A DelhiPlanet Health And Wellness Exclusive, In Association With Queen Yogini Kristin McGee
“I Don’t need to meditate, I have a good life.“, “Nah, Meditation is for losers. I like to pump it up“. Try talking to a teenager or a young adult in his 20’s about the benefits of meditation and it’s wondrous effects and you’ll probably end up hearing a response like that. Well, the whole purpose of doing meditation is to become more aware and alert, so that one can always live in the moment. Kids and teenagers are already like that and so they see no reason to learn this art. However as we progress in life, it becomes increasingly difficult to stay focused and that’s where the power of meditation comes into the picture.
Let’s hear more about the the Power of Meditation from Queen Yogini Kristin McGee who has mastered this art over many years.
Every night I go to bed with the thought that I’ll walk up at the crack of dawn and meditate for 30 minutes to start off my day. Why haven’t I made this a reality yet? Well, for one thing, I’m already up at 5:30 most mornings. But I really, really, really want to have a consistent meditation practice.
There are so many benefits to having a meditation practice. Especially now in our over-stimulated society, where crackberries and instant messaging is the norm, it is even more important to rein in the senses and quiet the mind. The physical asana practice of yoga is only one step in getting to a state of real genuine internal peace and happiness. Physical asana practice actually falls right before meditation in Patanjali’s eightfold path to enlightenment, making meditation even more important than the physical postures. Physical yoga as we know it is really just a way to open the body enough so we can sit still comfortably and focus on the breath and bring ourselves into a state of meditative awareness.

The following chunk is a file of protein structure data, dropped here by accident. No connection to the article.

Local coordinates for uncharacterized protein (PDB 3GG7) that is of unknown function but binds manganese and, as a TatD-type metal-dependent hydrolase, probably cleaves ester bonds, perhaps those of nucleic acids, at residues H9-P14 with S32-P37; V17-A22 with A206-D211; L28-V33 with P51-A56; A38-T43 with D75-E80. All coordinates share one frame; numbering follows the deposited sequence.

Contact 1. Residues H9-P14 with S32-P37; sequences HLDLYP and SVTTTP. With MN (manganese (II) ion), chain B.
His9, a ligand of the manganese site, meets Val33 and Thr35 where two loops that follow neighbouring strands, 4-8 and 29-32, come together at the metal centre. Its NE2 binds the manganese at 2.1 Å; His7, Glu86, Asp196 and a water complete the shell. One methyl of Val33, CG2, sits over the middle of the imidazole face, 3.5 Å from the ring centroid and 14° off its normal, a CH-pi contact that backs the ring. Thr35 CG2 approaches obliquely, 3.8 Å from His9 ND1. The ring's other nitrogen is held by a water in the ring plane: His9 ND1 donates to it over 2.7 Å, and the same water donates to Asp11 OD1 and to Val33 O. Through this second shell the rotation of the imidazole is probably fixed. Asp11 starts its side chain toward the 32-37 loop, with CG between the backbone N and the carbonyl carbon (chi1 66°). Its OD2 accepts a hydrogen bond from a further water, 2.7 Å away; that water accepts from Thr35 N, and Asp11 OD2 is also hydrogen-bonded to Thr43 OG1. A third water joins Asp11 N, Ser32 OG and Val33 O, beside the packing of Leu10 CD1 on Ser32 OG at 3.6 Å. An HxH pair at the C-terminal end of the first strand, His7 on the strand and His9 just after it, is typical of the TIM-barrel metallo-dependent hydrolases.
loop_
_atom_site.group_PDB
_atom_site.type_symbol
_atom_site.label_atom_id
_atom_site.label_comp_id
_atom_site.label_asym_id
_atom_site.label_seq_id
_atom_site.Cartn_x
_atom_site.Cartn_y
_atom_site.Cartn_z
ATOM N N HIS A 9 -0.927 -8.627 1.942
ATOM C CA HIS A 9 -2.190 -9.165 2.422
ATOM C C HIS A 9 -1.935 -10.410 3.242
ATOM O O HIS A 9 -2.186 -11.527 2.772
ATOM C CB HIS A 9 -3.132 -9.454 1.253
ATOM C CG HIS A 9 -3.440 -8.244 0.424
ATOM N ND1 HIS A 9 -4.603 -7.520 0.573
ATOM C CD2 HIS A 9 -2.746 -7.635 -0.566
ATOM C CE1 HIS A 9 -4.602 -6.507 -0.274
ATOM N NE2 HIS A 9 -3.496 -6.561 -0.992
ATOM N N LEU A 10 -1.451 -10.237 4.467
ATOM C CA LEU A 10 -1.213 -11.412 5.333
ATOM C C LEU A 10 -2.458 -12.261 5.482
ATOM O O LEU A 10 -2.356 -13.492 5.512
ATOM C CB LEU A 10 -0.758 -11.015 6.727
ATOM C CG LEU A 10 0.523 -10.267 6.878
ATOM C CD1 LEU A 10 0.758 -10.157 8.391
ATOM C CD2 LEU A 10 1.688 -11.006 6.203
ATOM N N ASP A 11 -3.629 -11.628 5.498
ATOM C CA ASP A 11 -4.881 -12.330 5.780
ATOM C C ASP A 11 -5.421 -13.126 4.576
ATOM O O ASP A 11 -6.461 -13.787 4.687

Meditation isn’t about zoning out or getting rid of all of our thoughts, it is actually being completely awake and aware to the present moment. We sit and witness our thoughts, then let them go and come back to our breath, which is happening in the here and now. It is what happens when you are completely involved in something and you lose track of time. Most children are moving meditations, i.e., they do what they feel like in the immediate moment. As adults we are constantly monitoring ourselves and thinking about the past or the future. Meditation teaches us to be still and be in the present, which is the greatest gift we can give ourselves.
No wonder meditation is said to help people perform better on tests of alertness and reaction time or lower blood pressure and increase life span. Who doesn’t want to live longer when they are truly enjoying each moment of their life!
Next week, we’ll be back with Part 2 of this series where Kristin will share her knowledge on how one should practice meditation. So stay tuned to this space.
Note: The above has been published by DelhiPlanet in association with and with explicit permission from Kristin Mcgee and originally published by Kristin on findyourdetour.com. Any reproduction without proper approval and acknowledgment is prohibited.